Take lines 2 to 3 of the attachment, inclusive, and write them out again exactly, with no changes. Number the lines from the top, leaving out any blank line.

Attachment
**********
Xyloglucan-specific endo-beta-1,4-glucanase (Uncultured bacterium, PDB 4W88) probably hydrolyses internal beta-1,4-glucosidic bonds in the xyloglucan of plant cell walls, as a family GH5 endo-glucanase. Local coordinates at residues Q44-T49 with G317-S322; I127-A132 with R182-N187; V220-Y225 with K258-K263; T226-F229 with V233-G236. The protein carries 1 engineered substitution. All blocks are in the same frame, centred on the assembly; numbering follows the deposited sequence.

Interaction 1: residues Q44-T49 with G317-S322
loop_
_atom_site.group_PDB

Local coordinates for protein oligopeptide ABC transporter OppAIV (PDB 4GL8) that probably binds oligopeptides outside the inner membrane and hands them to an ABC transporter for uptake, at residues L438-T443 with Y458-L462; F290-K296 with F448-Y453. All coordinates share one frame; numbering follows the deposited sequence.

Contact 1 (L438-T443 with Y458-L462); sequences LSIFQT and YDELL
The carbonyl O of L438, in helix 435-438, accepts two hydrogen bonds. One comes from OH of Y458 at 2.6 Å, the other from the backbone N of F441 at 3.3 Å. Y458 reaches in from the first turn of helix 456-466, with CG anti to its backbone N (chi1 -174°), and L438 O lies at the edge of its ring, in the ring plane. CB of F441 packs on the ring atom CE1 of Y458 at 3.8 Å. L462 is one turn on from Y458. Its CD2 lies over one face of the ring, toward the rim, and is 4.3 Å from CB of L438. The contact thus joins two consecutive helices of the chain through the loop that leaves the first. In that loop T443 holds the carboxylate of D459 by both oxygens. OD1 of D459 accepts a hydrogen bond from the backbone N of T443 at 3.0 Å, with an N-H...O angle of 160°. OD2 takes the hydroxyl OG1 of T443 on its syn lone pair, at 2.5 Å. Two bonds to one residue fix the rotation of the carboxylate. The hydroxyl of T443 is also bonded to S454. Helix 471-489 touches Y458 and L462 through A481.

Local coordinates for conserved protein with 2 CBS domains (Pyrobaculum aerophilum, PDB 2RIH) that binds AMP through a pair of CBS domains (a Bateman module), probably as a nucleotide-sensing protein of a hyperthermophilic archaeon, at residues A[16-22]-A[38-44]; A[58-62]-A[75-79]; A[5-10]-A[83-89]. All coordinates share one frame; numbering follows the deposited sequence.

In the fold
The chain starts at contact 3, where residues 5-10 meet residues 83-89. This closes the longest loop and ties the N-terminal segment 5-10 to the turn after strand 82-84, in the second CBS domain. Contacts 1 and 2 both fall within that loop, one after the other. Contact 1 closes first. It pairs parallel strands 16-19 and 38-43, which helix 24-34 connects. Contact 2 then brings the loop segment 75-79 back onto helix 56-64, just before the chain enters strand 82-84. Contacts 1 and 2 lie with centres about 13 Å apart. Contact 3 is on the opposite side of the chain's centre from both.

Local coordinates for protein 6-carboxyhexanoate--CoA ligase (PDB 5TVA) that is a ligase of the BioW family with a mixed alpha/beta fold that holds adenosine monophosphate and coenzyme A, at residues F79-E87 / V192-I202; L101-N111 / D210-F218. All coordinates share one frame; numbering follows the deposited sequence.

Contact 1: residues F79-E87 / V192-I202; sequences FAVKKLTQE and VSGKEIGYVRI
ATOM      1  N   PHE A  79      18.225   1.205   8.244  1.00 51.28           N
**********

Interaction 1: residues Q44-T49 with G317-S322
loop_